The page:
Somewhere around the Summer of Love, two Irish-American brothers - Jimmy and Terry (that's me) Walsh - from South Minneapolis started a band called The Two Tornadoes. Early songwriting attempts featured lyrics that were mostly based on bodily functions. The lads spent little time practicing music, preferring to practice signing their autographs instead.
The band broke up due to the usual artistic differences. Jimmy wanted to concentrate on writing about burps, while I preferred to explore the lyrical potential in gassers. We went our separate ways, but continued to be thrown together in years to come, either due to fate, or to the fact that we shared the same room.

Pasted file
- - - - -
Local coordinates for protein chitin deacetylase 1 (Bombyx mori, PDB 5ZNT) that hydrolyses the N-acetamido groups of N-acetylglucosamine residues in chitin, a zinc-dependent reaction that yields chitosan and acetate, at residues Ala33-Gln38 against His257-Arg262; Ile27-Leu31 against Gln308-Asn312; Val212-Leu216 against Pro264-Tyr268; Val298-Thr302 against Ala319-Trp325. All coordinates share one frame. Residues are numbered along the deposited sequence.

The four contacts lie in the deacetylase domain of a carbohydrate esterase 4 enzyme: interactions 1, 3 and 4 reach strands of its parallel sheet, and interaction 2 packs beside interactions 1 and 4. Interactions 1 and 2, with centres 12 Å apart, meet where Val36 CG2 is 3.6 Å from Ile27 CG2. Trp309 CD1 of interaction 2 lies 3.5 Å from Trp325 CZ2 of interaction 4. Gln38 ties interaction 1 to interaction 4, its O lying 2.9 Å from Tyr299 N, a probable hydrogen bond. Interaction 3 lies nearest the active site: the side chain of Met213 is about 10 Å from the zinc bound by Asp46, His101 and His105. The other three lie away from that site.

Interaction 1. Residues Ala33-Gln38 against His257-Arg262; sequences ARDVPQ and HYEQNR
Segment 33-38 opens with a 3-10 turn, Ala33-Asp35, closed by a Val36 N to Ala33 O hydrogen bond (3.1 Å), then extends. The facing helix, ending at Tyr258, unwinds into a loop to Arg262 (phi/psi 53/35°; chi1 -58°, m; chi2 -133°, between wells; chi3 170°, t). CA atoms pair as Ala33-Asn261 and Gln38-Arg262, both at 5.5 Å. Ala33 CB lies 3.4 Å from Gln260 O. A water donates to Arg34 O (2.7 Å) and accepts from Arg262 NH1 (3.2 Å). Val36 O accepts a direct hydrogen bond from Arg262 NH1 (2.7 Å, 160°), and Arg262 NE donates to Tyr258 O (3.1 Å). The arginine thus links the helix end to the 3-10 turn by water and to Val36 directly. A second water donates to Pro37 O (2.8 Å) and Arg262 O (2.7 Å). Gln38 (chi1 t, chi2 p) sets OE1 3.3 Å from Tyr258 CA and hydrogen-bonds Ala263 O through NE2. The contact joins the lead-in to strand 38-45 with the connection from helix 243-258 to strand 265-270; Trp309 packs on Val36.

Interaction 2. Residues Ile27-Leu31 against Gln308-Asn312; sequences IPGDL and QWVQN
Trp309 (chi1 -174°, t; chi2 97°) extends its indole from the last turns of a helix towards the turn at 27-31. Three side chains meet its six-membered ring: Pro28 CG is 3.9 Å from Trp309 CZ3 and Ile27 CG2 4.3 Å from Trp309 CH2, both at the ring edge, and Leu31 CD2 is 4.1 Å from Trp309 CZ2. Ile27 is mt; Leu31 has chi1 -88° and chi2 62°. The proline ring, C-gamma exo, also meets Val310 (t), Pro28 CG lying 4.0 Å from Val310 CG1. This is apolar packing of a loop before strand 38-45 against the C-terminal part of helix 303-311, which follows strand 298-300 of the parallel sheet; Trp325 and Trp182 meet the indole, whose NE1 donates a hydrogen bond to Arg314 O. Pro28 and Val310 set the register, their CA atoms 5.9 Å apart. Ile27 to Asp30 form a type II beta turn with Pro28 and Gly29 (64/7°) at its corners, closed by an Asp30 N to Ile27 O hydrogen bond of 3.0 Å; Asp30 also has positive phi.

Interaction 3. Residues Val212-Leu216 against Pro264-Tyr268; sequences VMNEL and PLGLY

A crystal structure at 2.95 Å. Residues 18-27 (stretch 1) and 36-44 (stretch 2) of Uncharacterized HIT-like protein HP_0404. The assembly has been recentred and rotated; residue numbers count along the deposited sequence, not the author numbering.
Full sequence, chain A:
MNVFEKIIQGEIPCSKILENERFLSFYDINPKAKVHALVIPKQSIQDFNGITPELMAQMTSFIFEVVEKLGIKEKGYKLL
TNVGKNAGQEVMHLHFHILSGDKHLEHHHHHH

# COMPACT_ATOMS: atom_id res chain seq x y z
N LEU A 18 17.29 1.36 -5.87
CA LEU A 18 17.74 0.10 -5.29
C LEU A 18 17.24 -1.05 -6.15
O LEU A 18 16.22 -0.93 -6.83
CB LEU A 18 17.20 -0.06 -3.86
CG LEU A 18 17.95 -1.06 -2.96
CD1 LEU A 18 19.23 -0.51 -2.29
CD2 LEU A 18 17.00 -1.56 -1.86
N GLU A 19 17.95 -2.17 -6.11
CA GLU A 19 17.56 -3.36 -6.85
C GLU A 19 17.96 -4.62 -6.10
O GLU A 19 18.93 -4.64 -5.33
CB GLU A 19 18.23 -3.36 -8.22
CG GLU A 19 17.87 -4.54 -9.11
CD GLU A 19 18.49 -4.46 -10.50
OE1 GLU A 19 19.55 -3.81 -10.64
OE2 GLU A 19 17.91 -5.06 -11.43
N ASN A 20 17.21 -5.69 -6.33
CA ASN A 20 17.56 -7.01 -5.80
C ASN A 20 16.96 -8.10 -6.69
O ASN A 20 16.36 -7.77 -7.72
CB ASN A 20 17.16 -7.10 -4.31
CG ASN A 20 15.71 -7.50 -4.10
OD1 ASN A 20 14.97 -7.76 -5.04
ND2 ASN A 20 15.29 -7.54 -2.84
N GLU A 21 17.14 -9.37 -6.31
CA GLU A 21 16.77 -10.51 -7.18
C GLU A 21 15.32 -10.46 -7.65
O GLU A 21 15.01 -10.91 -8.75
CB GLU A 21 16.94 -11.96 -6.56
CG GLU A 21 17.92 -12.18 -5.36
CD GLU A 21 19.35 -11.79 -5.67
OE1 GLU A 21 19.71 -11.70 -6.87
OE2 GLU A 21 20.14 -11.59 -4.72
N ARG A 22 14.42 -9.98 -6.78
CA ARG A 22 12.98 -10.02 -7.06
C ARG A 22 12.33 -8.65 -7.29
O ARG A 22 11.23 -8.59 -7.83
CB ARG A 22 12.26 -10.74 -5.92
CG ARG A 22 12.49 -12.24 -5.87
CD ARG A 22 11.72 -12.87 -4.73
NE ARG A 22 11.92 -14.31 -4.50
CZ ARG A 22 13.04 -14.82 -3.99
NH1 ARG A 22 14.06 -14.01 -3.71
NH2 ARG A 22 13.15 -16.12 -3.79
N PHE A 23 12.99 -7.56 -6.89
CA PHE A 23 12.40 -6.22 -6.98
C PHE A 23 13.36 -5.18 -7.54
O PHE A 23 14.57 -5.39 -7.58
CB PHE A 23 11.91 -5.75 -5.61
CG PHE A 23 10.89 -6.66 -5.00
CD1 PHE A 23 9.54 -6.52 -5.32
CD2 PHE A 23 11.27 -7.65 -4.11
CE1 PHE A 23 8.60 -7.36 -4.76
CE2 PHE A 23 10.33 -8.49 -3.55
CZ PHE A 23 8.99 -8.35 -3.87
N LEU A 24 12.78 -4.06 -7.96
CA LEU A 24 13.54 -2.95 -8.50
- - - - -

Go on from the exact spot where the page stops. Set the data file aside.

When we pooled our money together to buy a tape recorder with a radio BUILT RIGHT IN it was a major turning point. We got quite good at hitting Play and Record simultaneously right after the DJ stopped talking, and hitting Stop right before he started blahblahblahing again. We tried to get perfect recordings, and it could be really difficult. I never got a complete version of "American Pie" or "Sugar Sugar", but I did capture "I Think I Love You" once, I think.
I started playing piano, mostly Elton John songs, and played at my high school talent show with my leg shaking so much I couldn't hold down the damper pedal. I joined a band as a singer/harmonica player in 1980, and we practiced regularly for months, perfecting our forty song set list along with a handful of originals. The band (after much fruitless debate and one almost physical confrontation) was called The Exceptions. We played one show, at our old high school, and I totaled my Mom and Dad's Chevette driving to the post-gig party.